Wisconsin let the federal government set up their insurance marketplace, and they also used federal funds to run outreach programs, which will likely mean closing some offices and scaling back advertising before the open enrollment period. Additionally, the health plans that remain in Wisconsin’s marketplace will experience premium increases of roughly 20 percent.
Minnesota and Wisconsin have also deviated sharply in recent years in terms of approaches to labor policy. Wisconsin has made extensive efforts to curtail collective bargaining by passing a so-called “right-to-work” law (essentially allowing workers who benefit from union-negotiated wages and benefits to decline paying union dues) and severely limiting collective bargaining rights for most public employees. In addition, Wisconsin’s minimum wage has been frozen at $7.25 per hour (the federal minimum) since 2010; due to inflation, the frozen minimum wage represents a decline in the real purchasing power of that wage over time.
Meanwhile, Minnesota has not only resisted “right-to-work” and other anti-union measures, but has actively worked to protect and enhance the rights of workers. In 2014, for example, the state established a new Public Employment Relations Board (PERB) to hear unfair labor practices cases that had previously been litigated in the court system. Minnesota also led the way with a contract that guarantees state employees six weeks of paid parental leave so parents can bond with their newborn and adopted children. In addition, the state’s minimum wage was gradually increased from $7.25 to $9.50 and indexed to inflation in future years in order to keep pace with rising consumer costs.
The respective positions of these two states in regard to labor may have had an impact on the relative degree of income inequality in each state. Income inequality increased from 2010 to 2016 in every state in the nation except Alaska, based on Gini coefficients reported in the American Community Survey. The drift toward greater inequality, however, was significantly greater in Wisconsin than in Minnesota. In 2010, income inequality in Minnesota was significantly greater than in Wisconsin. By 2016, the situation had reversed, with income inequality slightly less in Minnesota than in Wisconsin. During this period, the increase in median household income in Minnesota was thirty percent greater than in Wisconsin, aggregate wage growth was 28 percent greater, and aggregate job growth was 25 percent greater.†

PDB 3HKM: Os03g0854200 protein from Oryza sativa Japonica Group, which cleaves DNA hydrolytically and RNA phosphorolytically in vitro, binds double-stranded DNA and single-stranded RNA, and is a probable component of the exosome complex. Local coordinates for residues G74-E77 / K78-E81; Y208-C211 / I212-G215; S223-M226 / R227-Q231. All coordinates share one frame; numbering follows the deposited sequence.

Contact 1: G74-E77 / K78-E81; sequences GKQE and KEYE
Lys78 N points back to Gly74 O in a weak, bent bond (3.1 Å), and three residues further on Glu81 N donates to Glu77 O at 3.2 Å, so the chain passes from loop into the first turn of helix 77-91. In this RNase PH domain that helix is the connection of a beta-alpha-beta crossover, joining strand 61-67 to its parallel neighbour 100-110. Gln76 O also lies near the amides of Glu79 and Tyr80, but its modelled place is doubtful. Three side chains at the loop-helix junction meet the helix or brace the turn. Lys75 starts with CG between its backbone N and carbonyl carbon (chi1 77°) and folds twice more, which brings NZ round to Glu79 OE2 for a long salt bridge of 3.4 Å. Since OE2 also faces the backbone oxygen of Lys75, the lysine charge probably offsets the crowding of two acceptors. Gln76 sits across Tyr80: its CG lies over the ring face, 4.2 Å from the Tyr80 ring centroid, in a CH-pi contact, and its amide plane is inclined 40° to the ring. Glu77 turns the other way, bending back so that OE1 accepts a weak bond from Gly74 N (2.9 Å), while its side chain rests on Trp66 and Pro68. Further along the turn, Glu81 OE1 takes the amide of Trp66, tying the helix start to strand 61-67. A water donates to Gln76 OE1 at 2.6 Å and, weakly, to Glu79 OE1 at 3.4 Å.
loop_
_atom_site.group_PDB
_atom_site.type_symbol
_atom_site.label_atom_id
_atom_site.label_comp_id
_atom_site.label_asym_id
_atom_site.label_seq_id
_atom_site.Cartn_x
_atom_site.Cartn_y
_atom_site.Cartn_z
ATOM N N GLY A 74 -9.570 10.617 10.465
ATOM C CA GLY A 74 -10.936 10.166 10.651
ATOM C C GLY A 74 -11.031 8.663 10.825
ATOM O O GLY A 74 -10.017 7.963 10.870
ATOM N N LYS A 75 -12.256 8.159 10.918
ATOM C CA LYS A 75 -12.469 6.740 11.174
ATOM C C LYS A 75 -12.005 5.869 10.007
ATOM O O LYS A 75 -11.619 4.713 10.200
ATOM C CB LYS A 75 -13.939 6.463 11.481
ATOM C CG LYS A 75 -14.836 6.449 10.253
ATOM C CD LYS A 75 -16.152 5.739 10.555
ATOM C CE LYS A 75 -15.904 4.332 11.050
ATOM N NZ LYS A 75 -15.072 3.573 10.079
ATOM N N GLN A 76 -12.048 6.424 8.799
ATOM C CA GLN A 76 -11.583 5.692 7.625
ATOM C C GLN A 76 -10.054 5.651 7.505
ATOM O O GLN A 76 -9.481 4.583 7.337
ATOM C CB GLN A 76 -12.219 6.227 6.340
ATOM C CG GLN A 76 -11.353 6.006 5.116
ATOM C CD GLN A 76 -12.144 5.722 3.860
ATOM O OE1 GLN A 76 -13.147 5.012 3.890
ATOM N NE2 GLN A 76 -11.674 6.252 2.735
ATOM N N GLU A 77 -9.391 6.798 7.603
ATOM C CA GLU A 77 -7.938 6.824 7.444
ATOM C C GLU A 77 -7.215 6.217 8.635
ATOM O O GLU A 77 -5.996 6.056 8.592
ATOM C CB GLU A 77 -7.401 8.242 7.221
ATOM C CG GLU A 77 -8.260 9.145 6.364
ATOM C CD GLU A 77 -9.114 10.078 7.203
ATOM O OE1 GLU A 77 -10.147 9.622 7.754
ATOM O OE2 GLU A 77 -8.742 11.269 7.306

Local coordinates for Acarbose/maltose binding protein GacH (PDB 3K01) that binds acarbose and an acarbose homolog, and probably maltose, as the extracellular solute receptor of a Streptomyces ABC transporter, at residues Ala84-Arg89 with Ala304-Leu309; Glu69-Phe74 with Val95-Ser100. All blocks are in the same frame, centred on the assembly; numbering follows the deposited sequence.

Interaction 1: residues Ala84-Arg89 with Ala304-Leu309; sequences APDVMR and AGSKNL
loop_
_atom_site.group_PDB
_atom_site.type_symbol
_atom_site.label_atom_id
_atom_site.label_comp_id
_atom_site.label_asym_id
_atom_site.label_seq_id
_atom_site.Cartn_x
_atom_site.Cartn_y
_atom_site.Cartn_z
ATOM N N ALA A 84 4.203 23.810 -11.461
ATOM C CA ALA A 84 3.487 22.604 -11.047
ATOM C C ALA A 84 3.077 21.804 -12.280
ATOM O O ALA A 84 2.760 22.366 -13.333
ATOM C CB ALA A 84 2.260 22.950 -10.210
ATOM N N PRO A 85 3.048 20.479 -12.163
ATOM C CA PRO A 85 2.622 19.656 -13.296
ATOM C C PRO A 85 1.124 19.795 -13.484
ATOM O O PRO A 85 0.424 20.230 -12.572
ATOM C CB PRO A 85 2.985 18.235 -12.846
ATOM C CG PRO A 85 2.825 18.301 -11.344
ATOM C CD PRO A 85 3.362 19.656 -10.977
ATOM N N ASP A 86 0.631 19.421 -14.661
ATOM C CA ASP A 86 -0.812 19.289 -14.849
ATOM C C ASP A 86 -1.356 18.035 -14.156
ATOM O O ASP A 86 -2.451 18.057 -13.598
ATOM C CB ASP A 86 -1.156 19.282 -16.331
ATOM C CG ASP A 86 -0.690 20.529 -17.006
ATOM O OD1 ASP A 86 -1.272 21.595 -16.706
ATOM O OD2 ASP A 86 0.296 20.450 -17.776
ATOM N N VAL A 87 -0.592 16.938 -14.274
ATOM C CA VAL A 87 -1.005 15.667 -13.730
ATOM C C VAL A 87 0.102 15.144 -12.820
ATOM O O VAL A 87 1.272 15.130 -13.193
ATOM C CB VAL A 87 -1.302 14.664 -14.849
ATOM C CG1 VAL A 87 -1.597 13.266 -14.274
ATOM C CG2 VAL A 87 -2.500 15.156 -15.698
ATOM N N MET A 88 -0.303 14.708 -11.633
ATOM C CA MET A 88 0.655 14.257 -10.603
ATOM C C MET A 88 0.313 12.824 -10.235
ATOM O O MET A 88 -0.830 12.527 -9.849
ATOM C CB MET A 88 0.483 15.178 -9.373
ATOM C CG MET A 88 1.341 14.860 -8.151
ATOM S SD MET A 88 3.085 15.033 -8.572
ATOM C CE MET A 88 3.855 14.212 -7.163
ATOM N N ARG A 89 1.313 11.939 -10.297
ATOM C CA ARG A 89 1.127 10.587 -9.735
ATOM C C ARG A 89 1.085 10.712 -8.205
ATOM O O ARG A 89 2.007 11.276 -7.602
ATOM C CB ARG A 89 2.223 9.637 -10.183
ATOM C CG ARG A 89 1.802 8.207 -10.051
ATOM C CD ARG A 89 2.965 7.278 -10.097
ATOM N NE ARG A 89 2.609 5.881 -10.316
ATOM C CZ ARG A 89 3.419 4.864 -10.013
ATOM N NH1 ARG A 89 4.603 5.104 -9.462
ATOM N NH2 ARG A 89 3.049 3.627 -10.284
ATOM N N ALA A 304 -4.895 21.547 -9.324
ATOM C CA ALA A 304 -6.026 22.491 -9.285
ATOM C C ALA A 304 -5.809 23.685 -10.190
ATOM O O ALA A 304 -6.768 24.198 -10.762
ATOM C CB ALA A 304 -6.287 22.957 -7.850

Income inequality is perhaps the most persistent and pernicious force impeding the development of a fair and prosperous economy, both nationally and in the states. As wages stagnate and an increased share of income is concentrated in fewer and fewer hands, the purchasing power of lower- and middle-income families is eroded, thereby inhibiting economic expansion and job growth. By increasing the minimum wage and protecting the right of workers to organize and collectively bargain, the policies pursued in Minnesota likely played some role in curtailing growth in income inequality and yielding superior economic outcomes relative to Wisconsin.
On the one hand, it would be simplistic to attribute differences in economic performance between states entirely to differences in public policy. On the other hand, neither are such policies entirely irrelevant to economic outcomes. Minnesota’s superior economic performance relative to Wisconsin in recent years likely has at least something to do with the more progressive and enlightened policy decisions made in the Gopher State.
Health Care Policy Fellow Pat Benner co-authored this article.
*Current spending is category of elementary and secondary school operating expenditures developed by the U.S. Census Bureau specifically to facilitate interstate comparisons. Update, 10/12/17: due to an update in the inflation indexes used, the FY 2010 per pupil current spending amounts presented in the graph and the percentage change in per pupil current spending from FY 2010 to 2015 presented in this paragraph have been revised relative to the amounts listed in the original version of this article.
†These findings are based on U.S. Bureau of Economic Analysis information from 2010 to 2016 for median income and aggregate wages and from 2010 to 2015 for aggregate employment.